Gender Wars: The Muslim Brotherhood Versus Egypt’s Women

Women Egypt Gigi Ibrahim.jpg

The Egyptian Muslim Brotherhood (MB) issued a highly critical statement yesterday against the draft proposal of the UN declaration on women’s rights.  The Muslim Brotherhood statement says that the proposed draft includes articles “that contradict established principles of Islam, undermine Islamic ethics and destroy the family”, and, if ratified, “would lead to [the] complete disintegration of society.”

The statement by the MB included 10 specific points of contention, the most controversial of which are the belief that ratifying the document would lead to the following: 

  • Granting equal rights to adulterous wives and illegitimate sons resulting from adulterous relationships.
  • Giving wives full rights to file legal complaints against husbands accusing them of rape or sexual harassment, obliging competent authorities to deal husbands punishments similar to those prescribed for raping or sexually harassing a stranger.
  • Replacing guardianship with partnership, and full sharing of roles within the family between men and women such as: spending, child care and home chores.
  • Full equality in marriage legislation such as: allowing Muslim women to marry non-Muslim men, and abolition of polygamy, dowry, men taking charge of family spending, etc.
  • Removing the authority of divorce from husbands and placing it in the hands of judges, and sharing all property after divorce
  • Cancelling the need for a husband’s consent in matters like: travel, work, or use of contraception.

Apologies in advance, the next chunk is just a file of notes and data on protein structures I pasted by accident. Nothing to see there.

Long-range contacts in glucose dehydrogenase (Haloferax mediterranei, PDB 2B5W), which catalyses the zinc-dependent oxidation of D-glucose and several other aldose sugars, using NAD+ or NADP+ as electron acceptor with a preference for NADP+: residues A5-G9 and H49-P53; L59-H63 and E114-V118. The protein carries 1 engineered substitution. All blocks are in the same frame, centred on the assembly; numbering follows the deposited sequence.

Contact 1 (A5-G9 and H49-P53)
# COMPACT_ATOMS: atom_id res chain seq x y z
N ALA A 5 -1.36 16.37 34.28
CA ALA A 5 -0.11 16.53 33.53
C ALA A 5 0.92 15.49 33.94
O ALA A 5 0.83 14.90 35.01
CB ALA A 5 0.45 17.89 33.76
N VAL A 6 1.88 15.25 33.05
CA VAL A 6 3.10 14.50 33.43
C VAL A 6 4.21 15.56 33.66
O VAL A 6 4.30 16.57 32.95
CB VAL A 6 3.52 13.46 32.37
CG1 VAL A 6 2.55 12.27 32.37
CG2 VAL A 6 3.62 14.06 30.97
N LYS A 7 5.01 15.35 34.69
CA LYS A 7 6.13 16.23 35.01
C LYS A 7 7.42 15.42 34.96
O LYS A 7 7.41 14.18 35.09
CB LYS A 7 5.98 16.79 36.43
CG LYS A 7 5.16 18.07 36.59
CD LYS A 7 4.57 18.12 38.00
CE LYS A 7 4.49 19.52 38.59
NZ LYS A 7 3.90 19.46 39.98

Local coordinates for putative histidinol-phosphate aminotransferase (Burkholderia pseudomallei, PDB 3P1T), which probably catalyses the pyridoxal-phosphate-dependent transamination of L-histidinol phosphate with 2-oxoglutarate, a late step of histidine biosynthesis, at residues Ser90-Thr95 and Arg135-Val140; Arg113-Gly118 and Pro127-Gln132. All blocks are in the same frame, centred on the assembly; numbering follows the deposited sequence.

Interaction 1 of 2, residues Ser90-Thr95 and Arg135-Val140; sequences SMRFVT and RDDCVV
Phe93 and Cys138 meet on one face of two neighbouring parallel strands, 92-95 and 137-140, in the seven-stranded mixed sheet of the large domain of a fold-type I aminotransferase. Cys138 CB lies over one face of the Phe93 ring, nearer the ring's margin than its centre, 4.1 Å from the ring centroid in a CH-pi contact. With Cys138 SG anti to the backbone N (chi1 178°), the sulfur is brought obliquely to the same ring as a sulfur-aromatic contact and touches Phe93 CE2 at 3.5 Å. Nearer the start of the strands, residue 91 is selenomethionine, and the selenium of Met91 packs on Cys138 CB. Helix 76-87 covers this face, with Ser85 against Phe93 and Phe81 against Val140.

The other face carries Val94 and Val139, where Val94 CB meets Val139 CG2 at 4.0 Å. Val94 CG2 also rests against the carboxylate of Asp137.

What is interesting about the MB’s objections, besides seemingly taking issue with women’s equality as a concept and with recognizing that husbands can rape their wives, is that their objections are more inferred from the spirit of the draft document than from the document itself. What is even more bizarre is objecting to topics that weren’t even mentioned in the draft, like “granting equal rights to homosexuals, and providing protection and respect to prostitutes.” 

Unfortunately, the National Council for Women (NCW) focused on the latter point, attacking the Muslim Brotherhood stance, describing it as a “misleading statement” that aims for sensational and inflammatory politics. I say unfortunately because that entirely misses the point of the MB statement and doesn’t provide the appropriate response that the NCW should have given.

For example, while the draft resolution doesn’t call for providing protection or respect for prostitutes, it does call for ending violence against all women, which would include the minority that work in prostitution. Those women, while their job may be deemed immoral or illegal in certain countries, deserve protection from violence like any other human being or citizen of their country, a fact which the MB seems to take issue with. Aside from using religion to oppose equality between men and women, they are even advocating dehumanizing – in the sense of deeming them unworthy of their human rights – those they consider morally bankrupt, like lesbians or prostitutes. Protecting these two subgroups of citizens from violence is against Islam according to the MB, and therefore shouldn’t be allowed.